We live in an era of purpose-driven brands, yet we seem to continually be awash in corporate scandals: VW emissions, Wells Fargo, Facebook/Cambridge Analytica etc. Why is this happening?  There are likely many causes, but chief among them is a gap between the values companies present to the world and their business model.

This may have always been the case, but what has changed is that it’s easier to see the disconnections. Thanks to transparency, people can see inside companies now. We live in a world where what can be known will be known. If your financial policies don’t treat people or nature well, consumers can see it–and increasingly it shapes what they think of your brand.

This changes the equation for marketing. The marketer’s job has always been about creating demand– giving people reasons to buy your products or services. But in the age of digital-social-mobile, it’s more and more about alignment–removing reasons for people not to buy your product. This requires viewing the business model through a different lens, a human-centered lens.

How a marketer makes money should be able to pass a basic fairness test. If it doesn’t, you’re creating risk. For what seems clever from a financial perspective could end up costing you big in the arena of public opinion. It’s hard to grow sales and hire talent if you’re seen as a pariah.

Here are five questions to help marketers look at their business models through a human lens. It’s intended to help them see potential trouble spots, on the premise that it’s best to find out for yourself before someone finds out for you—and then tells the rest of the world all about it.

  1. The externalities question: Does your business model put costs onto others in pursuit of lower prices or higher profits? Externalizing costs onto others only creates stakeholders you don’t want to hear from and unseen long-term liabilities.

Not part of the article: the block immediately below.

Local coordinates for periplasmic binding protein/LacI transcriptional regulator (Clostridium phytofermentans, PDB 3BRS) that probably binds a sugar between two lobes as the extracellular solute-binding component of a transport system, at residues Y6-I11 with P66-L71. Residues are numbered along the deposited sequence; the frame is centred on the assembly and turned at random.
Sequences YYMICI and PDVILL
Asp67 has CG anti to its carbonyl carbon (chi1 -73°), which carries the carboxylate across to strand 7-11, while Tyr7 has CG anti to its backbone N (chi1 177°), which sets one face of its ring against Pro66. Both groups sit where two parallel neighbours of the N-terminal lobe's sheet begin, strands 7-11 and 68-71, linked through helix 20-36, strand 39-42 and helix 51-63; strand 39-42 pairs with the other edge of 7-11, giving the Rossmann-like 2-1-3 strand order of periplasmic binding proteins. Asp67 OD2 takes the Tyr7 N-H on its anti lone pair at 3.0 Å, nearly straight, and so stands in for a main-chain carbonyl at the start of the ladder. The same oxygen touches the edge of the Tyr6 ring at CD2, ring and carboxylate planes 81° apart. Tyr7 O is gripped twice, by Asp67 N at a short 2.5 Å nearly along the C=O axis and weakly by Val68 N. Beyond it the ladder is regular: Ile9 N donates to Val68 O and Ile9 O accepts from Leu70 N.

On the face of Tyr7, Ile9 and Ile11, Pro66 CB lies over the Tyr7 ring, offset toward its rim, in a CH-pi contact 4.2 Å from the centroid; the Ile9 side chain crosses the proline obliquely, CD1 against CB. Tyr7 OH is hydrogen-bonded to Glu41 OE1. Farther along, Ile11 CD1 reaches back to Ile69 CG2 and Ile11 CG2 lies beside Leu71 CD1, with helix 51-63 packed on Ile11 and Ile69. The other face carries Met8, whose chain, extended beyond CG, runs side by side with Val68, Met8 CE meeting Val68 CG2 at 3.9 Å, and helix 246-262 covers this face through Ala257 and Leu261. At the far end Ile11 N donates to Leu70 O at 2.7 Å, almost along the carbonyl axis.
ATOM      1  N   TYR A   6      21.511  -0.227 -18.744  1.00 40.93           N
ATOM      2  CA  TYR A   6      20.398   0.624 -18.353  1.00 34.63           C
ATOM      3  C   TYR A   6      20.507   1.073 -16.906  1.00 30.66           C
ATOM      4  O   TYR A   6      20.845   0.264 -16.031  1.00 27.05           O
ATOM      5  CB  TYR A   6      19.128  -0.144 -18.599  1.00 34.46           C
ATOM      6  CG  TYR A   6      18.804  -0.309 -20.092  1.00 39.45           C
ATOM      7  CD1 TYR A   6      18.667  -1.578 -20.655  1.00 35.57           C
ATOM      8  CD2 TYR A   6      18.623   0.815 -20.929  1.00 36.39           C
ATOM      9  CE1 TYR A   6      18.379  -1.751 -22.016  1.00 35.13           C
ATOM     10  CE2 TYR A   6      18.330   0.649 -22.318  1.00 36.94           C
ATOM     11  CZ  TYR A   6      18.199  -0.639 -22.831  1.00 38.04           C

2. The complexity question: Are your internal processes a labyrinth when it comes to paying suppliers, handling customer complaints, or otherwise parting with money? Do you have a lot of fine print and long user agreements? This added friction may save money, but in an era of straight talk it’s also costing you goodwill. Like kudzu, complexity usually grows on top of bad soil; ethical business practices tend to be simple.
  3. The circle question: Who’s in and who’s out? Has your company drawn a circle that excludes the people who make your product or the people who make the ingredients that go into your product? If so, you’ve put them in your shadow and social media runs on shadow energy.
  4. The “We didn’t expect THAT to happen” question: Is your huge success in solving one problem creating others you never anticipated? For instance, Airbnb is helping people monetize latent assets, but as the platform scales it is causing rents to rise in many places. If you’re Airbnb, is this your problem to fix? No, but you do need to acknowledge it as an untended consequence of your business and participate in a solution.
  5. The honest living question: Do you dread discussing how your company makes money? It should be apparent that the value you provide to your customers and society at large justifies your right to a profit. If that isn’t the case, you need a new business model.

There are scary times to be a marketer. The consumer is now “in charge” of much of what marketers formerly controlled in terms of media and messages, and we live in a world where anything a company does can suddenly become part of the public sphere. Where to find solid ground amidst all the noise? Focus on where you stand: The place you work, the people you work with, and what makes it all thrive. The one thing your company can control these days is your values and how you live them. Make sure your business model lives up to those values.

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